The Supreme Court has not always made judgments I like. I did not like one of its judgments quite recently, but we accepted it and lived with it. We are now in a stronger position as a result, as it happens, because we had a nine-month referendum debate in this House after the country had made its decision. I am pleased to say that after a very long and extensive rerun of the referendum—day after day we were talking about the same subject, having been told we never did so—Parliament wisely came to the decision, by an overwhelming majority, that it did have to endorse the decision of the British people and get on with implementing it.

Joanna Cherry: Will the right hon. Gentleman give way?

John Redwood: I am afraid that time is now rather limited.

I am very much in favour of our Parliament making these decisions. The admirable principles we are discussing will often be reflected in British law. They are already reflected in many of the bits of legislation that are the subject of this Bill, and our judges will often be informed by them. If the judges start to use a principle that we do not like very much, it is in the hands of those of us who are in Parliament to issue new guidance to those judges— to say that we are creating more primary legislation to ensure that we have a bit more of this principle and a bit less of that—on our area of disagreement with them. In a democracy, it is most important that we have independent courts, but also that, ultimately, the sovereign people through their elected representatives can move the judges on by proper instruction; in our case, that takes the form of primary legislation.

Much has been made of how we implement whatever agreement we get, if we have an agreement, at the end of the now 19-month process in the run-up to our exit on 29 March. I think people are making heavy weather of this, because the main issue that will eventually be settled—I fear it will be settled much later than the press and Parliament would like—is how we will trade with our former partners on the date on which we depart.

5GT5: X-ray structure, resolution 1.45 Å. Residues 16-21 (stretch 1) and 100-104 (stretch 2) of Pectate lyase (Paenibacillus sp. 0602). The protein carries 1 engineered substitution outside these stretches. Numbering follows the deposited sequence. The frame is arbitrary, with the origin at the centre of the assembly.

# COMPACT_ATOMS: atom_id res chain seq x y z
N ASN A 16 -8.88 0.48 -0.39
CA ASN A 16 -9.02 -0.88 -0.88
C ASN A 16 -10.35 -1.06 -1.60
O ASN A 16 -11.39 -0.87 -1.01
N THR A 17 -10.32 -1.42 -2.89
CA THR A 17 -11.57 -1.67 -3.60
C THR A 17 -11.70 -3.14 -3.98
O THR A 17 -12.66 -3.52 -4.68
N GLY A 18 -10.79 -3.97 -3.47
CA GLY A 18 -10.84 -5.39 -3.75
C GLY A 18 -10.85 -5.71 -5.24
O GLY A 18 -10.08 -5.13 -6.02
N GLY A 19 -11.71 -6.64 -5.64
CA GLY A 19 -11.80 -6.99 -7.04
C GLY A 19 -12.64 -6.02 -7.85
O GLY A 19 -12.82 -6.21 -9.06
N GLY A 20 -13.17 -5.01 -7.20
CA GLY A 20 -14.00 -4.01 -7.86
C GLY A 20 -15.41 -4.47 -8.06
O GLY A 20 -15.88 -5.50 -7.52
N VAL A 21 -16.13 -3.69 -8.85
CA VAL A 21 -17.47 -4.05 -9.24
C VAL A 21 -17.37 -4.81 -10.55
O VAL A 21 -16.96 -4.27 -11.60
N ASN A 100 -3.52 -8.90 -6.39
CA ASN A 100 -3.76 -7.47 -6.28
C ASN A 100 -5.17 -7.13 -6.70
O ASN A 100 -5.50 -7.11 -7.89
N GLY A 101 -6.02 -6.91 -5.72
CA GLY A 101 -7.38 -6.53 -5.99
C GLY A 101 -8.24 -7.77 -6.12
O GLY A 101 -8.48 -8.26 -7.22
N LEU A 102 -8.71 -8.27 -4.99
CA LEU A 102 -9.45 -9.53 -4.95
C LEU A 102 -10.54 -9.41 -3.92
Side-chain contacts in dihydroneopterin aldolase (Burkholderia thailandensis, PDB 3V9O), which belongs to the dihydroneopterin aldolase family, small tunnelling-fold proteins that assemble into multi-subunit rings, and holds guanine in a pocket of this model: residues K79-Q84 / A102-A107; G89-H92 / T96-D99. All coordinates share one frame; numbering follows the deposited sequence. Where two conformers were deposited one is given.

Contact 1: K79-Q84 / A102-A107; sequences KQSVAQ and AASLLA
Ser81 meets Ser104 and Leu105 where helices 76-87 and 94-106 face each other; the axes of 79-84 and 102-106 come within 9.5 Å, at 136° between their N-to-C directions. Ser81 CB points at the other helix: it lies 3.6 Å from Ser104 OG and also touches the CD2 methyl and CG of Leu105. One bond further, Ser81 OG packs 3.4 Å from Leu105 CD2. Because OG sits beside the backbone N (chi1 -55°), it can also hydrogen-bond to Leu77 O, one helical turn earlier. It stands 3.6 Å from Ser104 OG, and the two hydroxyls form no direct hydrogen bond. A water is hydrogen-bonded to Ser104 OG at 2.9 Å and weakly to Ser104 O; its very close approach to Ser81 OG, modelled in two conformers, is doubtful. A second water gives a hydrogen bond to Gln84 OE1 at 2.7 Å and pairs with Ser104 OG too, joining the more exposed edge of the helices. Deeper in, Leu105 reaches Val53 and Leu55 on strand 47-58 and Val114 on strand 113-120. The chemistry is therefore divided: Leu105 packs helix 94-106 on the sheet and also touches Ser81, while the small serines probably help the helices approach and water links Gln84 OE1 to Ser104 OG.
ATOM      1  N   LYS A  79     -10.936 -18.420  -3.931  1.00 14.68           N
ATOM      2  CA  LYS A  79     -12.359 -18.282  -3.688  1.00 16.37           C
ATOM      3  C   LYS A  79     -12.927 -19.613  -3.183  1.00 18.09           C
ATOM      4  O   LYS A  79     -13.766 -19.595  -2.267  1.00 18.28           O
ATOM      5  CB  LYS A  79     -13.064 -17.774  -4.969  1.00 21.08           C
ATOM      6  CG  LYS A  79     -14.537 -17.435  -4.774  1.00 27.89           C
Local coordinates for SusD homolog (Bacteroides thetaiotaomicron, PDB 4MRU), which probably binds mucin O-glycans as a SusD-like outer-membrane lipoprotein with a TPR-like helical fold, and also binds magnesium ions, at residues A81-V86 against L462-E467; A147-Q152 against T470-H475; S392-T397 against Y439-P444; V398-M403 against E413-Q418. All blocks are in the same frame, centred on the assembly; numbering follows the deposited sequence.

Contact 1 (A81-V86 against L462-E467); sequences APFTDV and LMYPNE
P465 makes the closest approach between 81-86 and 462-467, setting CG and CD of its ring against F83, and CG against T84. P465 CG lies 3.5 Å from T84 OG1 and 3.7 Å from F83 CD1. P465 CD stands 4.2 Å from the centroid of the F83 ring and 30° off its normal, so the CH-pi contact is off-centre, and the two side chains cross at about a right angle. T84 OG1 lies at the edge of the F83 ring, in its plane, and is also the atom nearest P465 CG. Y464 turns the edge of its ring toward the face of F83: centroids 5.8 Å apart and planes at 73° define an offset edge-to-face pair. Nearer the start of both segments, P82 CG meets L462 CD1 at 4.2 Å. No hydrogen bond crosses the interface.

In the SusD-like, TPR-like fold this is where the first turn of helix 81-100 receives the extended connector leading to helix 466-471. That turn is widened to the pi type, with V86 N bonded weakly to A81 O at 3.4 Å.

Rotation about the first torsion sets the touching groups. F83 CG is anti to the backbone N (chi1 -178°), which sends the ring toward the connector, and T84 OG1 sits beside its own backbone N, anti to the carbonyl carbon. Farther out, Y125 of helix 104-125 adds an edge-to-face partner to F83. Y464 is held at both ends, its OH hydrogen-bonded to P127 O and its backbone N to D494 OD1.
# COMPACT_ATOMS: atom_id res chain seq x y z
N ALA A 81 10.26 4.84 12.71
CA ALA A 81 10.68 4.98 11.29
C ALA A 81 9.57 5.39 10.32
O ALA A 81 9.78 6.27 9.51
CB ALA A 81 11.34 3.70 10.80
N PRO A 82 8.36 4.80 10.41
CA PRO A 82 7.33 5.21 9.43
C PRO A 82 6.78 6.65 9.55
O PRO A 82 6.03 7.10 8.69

There are two off-the-shelf models, either of which would work. In one, the EU decides, in the end, that it does not want tariffs on all its food products and cars coming into the UK market, and it does not want us creating new barriers against its very successful exports, so it agrees that we should register our existing arrangements as a free trade agreement at the World Trade Organisation. That would be a ready-made free trade agreement.

I do not think that there is time to make a special free trade agreement that is not as good as the one we have at the moment. Either we will have the current arrangements, as modified for WTO purposes, when we are outside the Union, or we will not. If we do not, we will trade on WTO terms when we are on the other side of the EU’s customs and tariff arrangements. We know exactly what that looks like, because that is how we trade with the rest of the world at the moment as an EU member.